|Middle East: UN envoy presses efforts to defuse current tension
26 September – Continuing his efforts to defuse the current crisis in the Middle East, a senior United Nations envoy to the region met with Israeli and Palestinian officials today in Tel Aviv.
Earlier this week, the UN Special Coordinator for the Middle East Peace Process, Terje Roed Larsen, visited Ramallah. According to a UN spokesman, the envoy has also talked on the phone with Palestinian Authority President Yasser Arafat, whose headquarters have been under siege for the past week.
Speaking to reporters on Wednesday evening, Mr. Roed-Larsen called attention to the growing gap between diplomatic developments on the Israeli-Palestinian dispute – such as last week’s high-level meeting of the Quartet and the resolution adopted by the Security Council early Tuesday morning – and the situation on the ground, embodied by the siege of President Arafat’s headquarters.
The envoy cautioned that the international community’s attempts to foster a political process leading to a viable Palestinian State were being stymied, and warned that the coming period could lead to the death of the two-State solution. At the same time, he reiterated the UN’s unequivocal condemnation of terror.
Mr. Roed-Larsen echoed these themes in a speech on Tuesday to a meeting in Amman of the directors and deans of diplomatic academies and institutes of international relations. Rejecting terrorism “in simple and straightforward language” as murder, he said Israel had the legitimate right to defend itself, but questioned whether the current siege against President Arafat – or the broader one against the Palestinian people – would achieve that end.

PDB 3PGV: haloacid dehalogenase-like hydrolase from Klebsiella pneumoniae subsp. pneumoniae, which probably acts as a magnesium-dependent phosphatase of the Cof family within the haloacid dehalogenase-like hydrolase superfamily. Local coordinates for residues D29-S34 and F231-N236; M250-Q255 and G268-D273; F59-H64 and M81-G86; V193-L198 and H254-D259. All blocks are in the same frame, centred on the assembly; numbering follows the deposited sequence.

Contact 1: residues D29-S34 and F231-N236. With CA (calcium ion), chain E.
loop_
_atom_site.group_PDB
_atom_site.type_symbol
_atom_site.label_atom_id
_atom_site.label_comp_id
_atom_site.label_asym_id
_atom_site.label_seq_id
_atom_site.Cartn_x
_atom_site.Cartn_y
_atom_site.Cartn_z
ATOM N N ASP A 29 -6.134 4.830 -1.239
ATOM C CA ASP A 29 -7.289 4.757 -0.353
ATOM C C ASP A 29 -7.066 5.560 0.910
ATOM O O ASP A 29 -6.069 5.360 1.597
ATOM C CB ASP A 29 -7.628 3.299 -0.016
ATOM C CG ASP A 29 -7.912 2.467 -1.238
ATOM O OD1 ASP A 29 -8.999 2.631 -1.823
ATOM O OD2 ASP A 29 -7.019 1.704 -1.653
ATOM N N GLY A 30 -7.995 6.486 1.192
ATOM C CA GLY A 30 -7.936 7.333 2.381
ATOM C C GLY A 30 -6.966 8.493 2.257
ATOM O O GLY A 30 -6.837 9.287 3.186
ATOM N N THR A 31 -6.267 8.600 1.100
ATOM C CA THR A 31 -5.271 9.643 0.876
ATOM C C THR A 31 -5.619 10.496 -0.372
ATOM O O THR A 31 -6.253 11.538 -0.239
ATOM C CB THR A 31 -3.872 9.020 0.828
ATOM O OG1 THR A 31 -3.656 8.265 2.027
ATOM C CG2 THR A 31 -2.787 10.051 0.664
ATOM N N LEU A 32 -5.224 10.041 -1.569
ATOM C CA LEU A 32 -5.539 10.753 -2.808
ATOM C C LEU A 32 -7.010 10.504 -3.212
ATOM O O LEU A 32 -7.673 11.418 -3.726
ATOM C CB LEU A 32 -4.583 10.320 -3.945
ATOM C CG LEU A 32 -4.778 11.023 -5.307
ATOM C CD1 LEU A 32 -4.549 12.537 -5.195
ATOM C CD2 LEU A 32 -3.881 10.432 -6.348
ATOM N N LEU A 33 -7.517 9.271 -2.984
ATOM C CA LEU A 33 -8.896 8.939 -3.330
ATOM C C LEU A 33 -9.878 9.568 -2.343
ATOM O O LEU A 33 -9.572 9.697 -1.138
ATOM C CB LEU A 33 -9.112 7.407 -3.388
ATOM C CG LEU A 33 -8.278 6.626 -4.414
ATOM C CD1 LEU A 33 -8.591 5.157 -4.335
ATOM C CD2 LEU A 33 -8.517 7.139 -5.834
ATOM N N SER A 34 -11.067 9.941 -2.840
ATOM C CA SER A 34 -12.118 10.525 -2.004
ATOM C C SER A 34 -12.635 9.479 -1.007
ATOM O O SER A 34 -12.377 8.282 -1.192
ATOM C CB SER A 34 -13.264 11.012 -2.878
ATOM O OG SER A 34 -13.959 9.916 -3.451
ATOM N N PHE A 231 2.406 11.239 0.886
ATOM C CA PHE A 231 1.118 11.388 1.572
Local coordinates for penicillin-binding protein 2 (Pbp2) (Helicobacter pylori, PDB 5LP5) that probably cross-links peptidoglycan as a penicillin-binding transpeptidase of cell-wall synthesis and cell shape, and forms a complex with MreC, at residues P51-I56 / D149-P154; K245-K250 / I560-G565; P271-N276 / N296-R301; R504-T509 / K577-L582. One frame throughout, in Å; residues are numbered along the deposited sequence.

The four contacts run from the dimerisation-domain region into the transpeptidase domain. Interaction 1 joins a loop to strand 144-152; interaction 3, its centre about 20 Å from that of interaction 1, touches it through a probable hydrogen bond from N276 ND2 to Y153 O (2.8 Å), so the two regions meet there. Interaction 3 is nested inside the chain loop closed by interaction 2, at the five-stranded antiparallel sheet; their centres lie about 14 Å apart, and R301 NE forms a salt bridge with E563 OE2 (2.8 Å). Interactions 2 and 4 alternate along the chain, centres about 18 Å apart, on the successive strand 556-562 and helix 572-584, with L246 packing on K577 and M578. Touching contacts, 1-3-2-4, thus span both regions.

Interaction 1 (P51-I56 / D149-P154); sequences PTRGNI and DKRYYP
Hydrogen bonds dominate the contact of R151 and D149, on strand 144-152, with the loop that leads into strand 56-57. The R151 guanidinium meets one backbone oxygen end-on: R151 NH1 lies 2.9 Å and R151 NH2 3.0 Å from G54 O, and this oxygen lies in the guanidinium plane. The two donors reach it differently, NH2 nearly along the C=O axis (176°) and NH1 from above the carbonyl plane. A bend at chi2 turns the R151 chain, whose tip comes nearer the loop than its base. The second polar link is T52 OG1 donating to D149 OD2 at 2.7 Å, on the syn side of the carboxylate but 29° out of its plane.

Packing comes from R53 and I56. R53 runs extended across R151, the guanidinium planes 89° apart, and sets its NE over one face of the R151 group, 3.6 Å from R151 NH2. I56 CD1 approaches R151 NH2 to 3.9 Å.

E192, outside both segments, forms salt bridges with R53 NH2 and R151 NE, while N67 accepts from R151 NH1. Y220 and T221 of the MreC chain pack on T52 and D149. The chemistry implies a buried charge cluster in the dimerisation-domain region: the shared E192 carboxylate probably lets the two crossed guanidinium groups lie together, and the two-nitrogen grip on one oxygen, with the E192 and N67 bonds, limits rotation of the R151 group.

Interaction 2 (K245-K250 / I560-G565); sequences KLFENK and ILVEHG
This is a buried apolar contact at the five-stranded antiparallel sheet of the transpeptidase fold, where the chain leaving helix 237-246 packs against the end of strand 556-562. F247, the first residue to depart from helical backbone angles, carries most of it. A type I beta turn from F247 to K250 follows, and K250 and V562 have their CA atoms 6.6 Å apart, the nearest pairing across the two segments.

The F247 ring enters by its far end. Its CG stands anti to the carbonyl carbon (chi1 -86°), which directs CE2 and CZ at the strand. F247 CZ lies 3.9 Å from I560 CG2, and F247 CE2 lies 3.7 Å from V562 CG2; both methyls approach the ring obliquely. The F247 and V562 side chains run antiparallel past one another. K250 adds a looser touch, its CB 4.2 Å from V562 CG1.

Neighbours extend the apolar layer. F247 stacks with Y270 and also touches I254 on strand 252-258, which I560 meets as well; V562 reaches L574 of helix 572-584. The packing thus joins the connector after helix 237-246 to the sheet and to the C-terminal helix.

Palestinians, he stressed, need hope. “They need to see that an end to occupation is palpable, that a viable Palestinian State is probable, and that it is possible to plan for a future for themselves and their children,” he said.
Recalling that the diplomatic Quartet – the UN, European Union, Russian Federation and United States – had outlined a roadmap for achieving a final settlement within three years, the envoy said both Palestinian and Israeli aspirations could be reconciled in one common vision. “What we need now, however deep our distress and pain, is to summon the will to turn our vision into a concrete reality,” he said.